Miller signed a three-year deal with the Canucks as a free agent in July of 2014. At times, he’s weathered a pretty constant barrage of shots due to a porous Canucks defence. With Jacob Markstrom pushing for more starts and Thatcher Demko not far off, Miller may be playing his last season for Vancouver.
We’re not going to like seeing Miller’s moustache go.
Perhaps the closest thing the National Hockey League has had to a miniature Sasquatch on skates, Dennis Kearns was claimed by the Canucks from the Chicago Blackhawks in the 1971 Intra-League Draft. From there, he played his entire career in Vancouver.
In three seasons, between 1976 and 1978, Kearns amassed 144 assists in 240 games. He was also named to Team Canada for the 1977 and 1978 World Championships. Oh, and did I mention that before Kearns played for the Canucks he was a member of the WHL Portland Buckaroos?!
With that moustache, it’s only fitting.
Last, but certainly not least, is the iconic fuzzy caterpillar of Harold Snepsts. The large Latvian was selected 59th overall by the Canucks in 1974 NHL Amateur Draft and quickly became a fan favourite. In large part, his popularity was due to his work ethic and his unique facial hair.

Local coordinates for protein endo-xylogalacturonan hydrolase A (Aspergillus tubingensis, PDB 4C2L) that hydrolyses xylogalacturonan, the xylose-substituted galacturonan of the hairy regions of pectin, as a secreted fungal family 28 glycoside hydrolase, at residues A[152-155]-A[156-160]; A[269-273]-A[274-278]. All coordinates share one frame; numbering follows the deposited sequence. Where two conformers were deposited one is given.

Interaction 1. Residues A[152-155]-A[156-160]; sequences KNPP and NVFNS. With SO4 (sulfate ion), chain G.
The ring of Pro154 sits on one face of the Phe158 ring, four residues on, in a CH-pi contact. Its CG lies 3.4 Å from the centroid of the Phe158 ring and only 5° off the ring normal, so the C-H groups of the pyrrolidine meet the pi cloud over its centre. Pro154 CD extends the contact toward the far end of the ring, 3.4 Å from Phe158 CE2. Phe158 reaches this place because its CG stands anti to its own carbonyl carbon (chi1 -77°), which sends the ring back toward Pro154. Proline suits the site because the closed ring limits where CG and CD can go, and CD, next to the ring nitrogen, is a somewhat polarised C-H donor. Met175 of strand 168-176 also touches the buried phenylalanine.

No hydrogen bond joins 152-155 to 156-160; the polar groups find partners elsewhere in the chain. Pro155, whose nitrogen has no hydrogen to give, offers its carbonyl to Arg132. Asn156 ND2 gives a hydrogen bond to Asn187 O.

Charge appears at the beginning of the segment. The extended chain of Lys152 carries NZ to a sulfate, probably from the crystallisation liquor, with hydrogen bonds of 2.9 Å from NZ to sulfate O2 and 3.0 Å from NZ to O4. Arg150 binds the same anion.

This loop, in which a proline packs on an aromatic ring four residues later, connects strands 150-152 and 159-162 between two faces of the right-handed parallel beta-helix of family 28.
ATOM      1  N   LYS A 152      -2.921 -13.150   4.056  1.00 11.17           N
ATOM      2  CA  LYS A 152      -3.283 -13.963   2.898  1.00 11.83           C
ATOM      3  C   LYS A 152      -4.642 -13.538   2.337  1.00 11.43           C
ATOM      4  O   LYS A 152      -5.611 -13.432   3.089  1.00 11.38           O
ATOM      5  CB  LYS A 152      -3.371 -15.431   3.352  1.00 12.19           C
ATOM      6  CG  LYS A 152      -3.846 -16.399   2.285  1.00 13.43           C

In 781 games over 12 seasons as a Canuck, Snepsts earned a reputation as one not to be messed with. You’d think the foreboding lip tickler would be enough, but when it wasn’t Snepsts didn’t hesitate to get physical. He remains fourth in franchise history in penalty minutes with 1446. In 2005, Snepsts was hired by the Canucks as a professional scout.
While he never played for the Canucks, it would be an abomination to leave out Willie Desjardins from any Canucks’ facial hair related list. The bench boss since 2014, Desjardins even sported this face lace back in university!
Movember is an excellent initiative that raises funds and awareness in the battle against prostate cancer. Many of us either know or know of someone affected by this horrible disease. If you enjoyed this article or others like it, please consider donating to the Movember Foundation.